Samaritan's Purse, the Christian humanitarian organization for which Brantly works, released this statement from its president, Franklin Graham, Thursday morning:

Today I join all of our Samaritan's Purse team around the world in giving thanks to God as we celebrate Dr. Kent Brantly's recovery from Ebola and release from the hospital. Over the past few weeks, I have marveled at Dr. Brantly's courageous spirit as he has fought this horrible virus with the help of the highly competent and caring staff at Emory University Hospital. His faithfulness to God and compassion for the people of Africa have been an example to us all.

I know that Dr. Brantly and his wonderful family would ask that you please remember and pray for those in Africa battling, treating and suffering from Ebola. Those who have given up the comforts of home to serve the suffering and the less fortunate are in many ways just beginning this battle.

We have more than 350 staff in Liberia, and others will soon be joining them, so please pray for those who have served with Dr. Brantly -- along with the other doctors, aid workers and organizations that are at this very moment desperately trying to stop Ebola from taking any more lives.

Hope at home-13 Liberians survivors in one week

While the American aid workers have now left hospital, on Wednesday, health authorities in Monrovia released 12 people who have undergone treatment at the Ebola isolation center in ELWA and were now tested negative for the virus.

The 12 survivors bring to 13 the number of Liberians to have walked home from the deadly virus within the space of a week after another Liberian Doctor, Dr. Zokonis Ireland survived the virus and was sent home from the John F. Kennedy hospital isolation Center.

The 12 survivors from the ELWA center also included a medical Doctor from the St. Joseph's Catholic Hospital in Monrovia who contracted the virus while catering to infected patients in their respective areas of work. Other patients came from Nimba and Montserrado counties respectively on separate dates.

Presenting the Ebola survivors to the health ministry and family, the head of the treatment center at the ELWA Ebola center, Dr. Jerry Brown said some of the survivors were diagnosed positive of the deadly Ebola.

Dr. Browne said there were seven others of the twelve Ebola survivors who only a few weeks ago showed signs of Ebola: vomiting, fever amongst other symptoms and were critical and tested positive for the virus, but through care, they were able to pull through and their tests are now negative after weeks of proper treatment. Dr. Brown said the key to survival is early detection as he urged those infected to immediately report themselves to treatment center for proper care and treatment.

Lawrence Tumbay one of the Ebola survivors said "Getting a clearance today from the Ministry of Health and Social Welfare that I am free to go about with my normal activities bring tears to me".

Tumbay lamented while struggling to come to terms with the reality that many of his former workmates are no longer around, the victims of the deadliest viral outbreak this country has seen. "My friends are no more, they were up to five, six, and those that survive, I don't even know.

Serve as ambassadors

Liberia's chief medical Officer, Dr. Bernice Dahn urged the 12 survivors to serve as ambassadors in their various communities. Dr. Dahn encouraged people to turn themselves in early when they begin to show signs of Ebola.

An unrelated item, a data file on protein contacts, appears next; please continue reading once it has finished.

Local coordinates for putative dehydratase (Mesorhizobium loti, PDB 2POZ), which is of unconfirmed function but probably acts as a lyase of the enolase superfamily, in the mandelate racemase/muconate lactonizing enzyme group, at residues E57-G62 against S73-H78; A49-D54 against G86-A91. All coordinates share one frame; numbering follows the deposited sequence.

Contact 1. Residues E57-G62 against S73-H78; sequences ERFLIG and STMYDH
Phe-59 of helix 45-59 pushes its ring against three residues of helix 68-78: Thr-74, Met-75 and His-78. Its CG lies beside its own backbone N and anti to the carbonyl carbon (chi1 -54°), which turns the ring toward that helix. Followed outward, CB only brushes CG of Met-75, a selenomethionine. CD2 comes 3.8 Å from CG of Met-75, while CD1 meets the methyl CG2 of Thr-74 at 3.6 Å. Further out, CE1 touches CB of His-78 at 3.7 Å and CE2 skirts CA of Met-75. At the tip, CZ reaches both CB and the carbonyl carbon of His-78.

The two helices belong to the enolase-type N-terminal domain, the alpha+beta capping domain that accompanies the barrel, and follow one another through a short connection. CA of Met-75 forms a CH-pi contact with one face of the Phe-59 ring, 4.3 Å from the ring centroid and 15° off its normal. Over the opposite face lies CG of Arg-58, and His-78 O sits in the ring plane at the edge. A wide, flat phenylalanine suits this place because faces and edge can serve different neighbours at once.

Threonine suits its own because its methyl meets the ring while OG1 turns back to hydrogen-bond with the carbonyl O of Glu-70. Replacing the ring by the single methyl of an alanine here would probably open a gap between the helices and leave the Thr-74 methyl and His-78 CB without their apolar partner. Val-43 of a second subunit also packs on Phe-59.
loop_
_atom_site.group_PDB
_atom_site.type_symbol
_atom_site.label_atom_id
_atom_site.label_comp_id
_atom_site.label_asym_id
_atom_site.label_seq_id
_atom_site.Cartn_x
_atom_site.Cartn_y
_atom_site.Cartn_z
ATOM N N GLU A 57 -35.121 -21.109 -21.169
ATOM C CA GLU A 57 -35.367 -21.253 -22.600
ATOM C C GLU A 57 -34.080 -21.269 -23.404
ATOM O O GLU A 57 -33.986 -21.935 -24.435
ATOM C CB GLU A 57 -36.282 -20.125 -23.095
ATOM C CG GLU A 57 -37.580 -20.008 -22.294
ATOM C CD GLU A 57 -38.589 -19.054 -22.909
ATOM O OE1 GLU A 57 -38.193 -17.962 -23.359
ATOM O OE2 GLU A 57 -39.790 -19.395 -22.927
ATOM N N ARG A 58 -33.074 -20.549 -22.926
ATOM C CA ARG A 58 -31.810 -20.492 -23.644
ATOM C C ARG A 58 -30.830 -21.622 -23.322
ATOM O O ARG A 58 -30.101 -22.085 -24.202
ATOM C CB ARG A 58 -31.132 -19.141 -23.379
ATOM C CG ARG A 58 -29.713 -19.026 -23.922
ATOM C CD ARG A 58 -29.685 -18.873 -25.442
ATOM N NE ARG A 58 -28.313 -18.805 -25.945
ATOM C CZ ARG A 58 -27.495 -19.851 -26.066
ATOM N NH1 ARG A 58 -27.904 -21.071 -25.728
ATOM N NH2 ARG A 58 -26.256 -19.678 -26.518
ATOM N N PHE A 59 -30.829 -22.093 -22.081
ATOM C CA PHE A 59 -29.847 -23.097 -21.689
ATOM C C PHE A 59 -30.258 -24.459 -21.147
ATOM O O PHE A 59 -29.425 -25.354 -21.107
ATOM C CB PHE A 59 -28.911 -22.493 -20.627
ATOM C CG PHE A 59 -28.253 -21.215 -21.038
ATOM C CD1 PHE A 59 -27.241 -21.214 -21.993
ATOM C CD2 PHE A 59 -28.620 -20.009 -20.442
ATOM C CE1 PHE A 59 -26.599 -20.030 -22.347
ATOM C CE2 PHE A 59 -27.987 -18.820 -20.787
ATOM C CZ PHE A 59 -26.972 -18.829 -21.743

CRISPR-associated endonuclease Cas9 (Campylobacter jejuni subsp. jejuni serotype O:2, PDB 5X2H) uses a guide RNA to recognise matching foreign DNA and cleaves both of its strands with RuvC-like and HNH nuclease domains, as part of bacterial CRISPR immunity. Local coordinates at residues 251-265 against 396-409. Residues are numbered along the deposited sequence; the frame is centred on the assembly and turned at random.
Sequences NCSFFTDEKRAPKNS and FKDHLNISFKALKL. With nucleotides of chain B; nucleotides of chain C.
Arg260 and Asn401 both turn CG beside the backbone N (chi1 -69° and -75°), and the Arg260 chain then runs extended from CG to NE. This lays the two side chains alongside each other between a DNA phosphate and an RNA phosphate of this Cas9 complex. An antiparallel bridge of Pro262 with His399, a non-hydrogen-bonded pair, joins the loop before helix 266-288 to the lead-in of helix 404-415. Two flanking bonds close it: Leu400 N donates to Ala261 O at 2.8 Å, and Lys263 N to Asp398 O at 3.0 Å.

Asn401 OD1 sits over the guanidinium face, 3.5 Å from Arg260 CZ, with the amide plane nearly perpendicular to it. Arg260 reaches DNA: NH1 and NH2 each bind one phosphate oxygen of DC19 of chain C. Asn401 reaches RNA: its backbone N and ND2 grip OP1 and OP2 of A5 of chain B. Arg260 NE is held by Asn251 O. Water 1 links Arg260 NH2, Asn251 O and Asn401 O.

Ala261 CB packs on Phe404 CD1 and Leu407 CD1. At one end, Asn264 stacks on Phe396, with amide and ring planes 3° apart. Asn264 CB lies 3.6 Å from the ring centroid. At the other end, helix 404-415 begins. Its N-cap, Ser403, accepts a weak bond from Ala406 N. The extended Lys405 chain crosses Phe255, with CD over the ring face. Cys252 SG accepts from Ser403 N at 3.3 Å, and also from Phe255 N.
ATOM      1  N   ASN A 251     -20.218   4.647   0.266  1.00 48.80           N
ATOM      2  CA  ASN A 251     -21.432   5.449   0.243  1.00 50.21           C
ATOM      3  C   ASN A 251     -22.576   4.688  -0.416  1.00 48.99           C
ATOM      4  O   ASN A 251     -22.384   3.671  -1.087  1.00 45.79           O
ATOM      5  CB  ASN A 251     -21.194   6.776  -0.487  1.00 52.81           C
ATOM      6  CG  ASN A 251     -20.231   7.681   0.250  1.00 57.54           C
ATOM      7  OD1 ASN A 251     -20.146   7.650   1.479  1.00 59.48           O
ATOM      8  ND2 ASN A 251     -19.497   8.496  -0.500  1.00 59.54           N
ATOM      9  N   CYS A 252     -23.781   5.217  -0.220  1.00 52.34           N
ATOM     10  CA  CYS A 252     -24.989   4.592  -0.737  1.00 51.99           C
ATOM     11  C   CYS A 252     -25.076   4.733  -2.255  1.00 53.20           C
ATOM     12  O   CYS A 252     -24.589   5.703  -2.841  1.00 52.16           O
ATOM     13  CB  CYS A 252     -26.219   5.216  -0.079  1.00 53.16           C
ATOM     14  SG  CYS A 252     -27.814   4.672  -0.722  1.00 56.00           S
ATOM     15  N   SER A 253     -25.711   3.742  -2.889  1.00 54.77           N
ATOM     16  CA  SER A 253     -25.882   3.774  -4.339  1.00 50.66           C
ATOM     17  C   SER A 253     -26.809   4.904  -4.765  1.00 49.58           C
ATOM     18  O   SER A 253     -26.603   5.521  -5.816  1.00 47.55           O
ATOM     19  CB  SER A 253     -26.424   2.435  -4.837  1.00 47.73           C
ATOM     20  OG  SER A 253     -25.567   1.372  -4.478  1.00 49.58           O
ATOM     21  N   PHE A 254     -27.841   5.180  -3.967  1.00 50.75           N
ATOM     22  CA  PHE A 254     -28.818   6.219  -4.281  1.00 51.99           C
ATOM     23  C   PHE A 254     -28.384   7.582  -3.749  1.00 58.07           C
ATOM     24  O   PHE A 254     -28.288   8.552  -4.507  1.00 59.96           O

"We want to give God the glory, we are happy that we can see this many people come out today; people who have been tested positive and gone through medical management are coming out negative" she said.

Dr. Dahn said, Liberians must take the disease seriously and report themselves on time, saying the earlier the diagnosis, the better chances they have of surviving. As the brief ceremony came to a close, relatives of some survivors were seen dancing and singing praises to God for saving their relatives from the deadly Ebola virus.

Emmanuel Beyma Jr, who was on hand to receive his brother who survived the Ebola ordeal, said he felt relieved. "I feel very fine to come and see people leaving this place. It is a kind of a wonder".

Wednesday's tales of survivors capped an eventful day after clashes erupted in the slum district of West Point between army, police and residents who resisted a quarantine of the area, hours after the government imposed a curfew on the residents of West Point and Dolo Town.

The new wave of survivors of the disease creates hope that people can live again with the virus and could contribute to people coming to disclose to doctors and other medical practitioners that they are showing signs and symptoms of the virus since surviving is highly likely.

Latest United Nations figures show that between 17 and 18 August, there were 221 new cases and 106 deaths. On Wednesday, a top Lagos doctor has just died of the virus, bringing the number of people who have died of Ebola in Nigeria to five, the Nigerian health ministry said.

At least 1,350 people have died of the virus in four West African countries. The latest situation report on Liberia by the Ministry of Health and Social Welfare (MoHSW), as of this week, suggests that the cumulative total of suspected, probable and confirmed cases of Ebola Virus Disease (EVD) in Liberia was 826, including an updated total of 194 confirmed cases. The cumulative total of deaths stood at 455, including 172 confirmed Ebola-related deaths.